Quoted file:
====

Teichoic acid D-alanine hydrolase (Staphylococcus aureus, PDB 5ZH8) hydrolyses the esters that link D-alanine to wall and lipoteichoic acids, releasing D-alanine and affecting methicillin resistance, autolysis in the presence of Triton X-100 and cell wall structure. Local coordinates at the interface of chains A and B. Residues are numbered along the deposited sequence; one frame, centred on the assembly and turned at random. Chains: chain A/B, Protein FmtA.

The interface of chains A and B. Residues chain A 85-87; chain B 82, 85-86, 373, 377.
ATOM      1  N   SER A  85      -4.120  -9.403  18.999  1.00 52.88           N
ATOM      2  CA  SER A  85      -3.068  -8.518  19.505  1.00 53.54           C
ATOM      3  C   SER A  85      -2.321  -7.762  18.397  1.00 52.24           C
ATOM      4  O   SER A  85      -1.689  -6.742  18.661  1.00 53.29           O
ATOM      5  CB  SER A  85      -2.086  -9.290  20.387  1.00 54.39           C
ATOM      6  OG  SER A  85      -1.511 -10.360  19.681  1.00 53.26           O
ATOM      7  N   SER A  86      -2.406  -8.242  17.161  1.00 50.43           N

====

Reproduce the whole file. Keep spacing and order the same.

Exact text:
Teichoic acid D-alanine hydrolase (Staphylococcus aureus, PDB 5ZH8) hydrolyses the esters that link D-alanine to wall and lipoteichoic acids, releasing D-alanine and affecting methicillin resistance, autolysis in the presence of Triton X-100 and cell wall structure. Local coordinates at the interface of chains A and B. Residues are numbered along the deposited sequence; one frame, centred on the assembly and turned at random. Chains: chain A/B, Protein FmtA.

The interface of chains A and B. Residues chain A 85-87; chain B 82, 85-86, 373, 377.
ATOM      1  N   SER A  85      -4.120  -9.403  18.999  1.00 52.88           N
ATOM      2  CA  SER A  85      -3.068  -8.518  19.505  1.00 53.54           C
ATOM      3  C   SER A  85      -2.321  -7.762  18.397  1.00 52.24           C
ATOM      4  O   SER A  85      -1.689  -6.742  18.661  1.00 53.29           O
ATOM      5  CB  SER A  85      -2.086  -9.290  20.387  1.00 54.39           C
ATOM      6  OG  SER A  85      -1.511 -10.360  19.681  1.00 53.26           O
ATOM      7  N   SER A  86      -2.406  -8.242  17.161  1.00 50.43           N